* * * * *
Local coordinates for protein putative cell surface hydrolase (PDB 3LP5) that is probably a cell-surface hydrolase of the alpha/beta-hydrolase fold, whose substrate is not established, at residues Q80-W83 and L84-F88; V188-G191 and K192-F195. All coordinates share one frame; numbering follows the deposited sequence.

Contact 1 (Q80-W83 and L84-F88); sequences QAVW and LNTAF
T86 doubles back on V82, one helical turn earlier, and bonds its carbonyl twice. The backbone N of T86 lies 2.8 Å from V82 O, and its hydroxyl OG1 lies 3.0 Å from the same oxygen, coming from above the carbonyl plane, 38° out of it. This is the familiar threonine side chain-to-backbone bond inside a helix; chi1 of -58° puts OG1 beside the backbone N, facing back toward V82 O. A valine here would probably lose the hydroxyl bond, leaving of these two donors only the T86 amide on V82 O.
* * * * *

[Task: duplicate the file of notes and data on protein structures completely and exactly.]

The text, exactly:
Local coordinates for protein putative cell surface hydrolase (PDB 3LP5) that is probably a cell-surface hydrolase of the alpha/beta-hydrolase fold, whose substrate is not established, at residues Q80-W83 and L84-F88; V188-G191 and K192-F195. All coordinates share one frame; numbering follows the deposited sequence.

Contact 1 (Q80-W83 and L84-F88); sequences QAVW and LNTAF
T86 doubles back on V82, one helical turn earlier, and bonds its carbonyl twice. The backbone N of T86 lies 2.8 Å from V82 O, and its hydroxyl OG1 lies 3.0 Å from the same oxygen, coming from above the carbonyl plane, 38° out of it. This is the familiar threonine side chain-to-backbone bond inside a helix; chi1 of -58° puts OG1 beside the backbone N, facing back toward V82 O. A valine here would probably lose the hydroxyl bond, leaving of these two donors only the T86 amide on V82 O.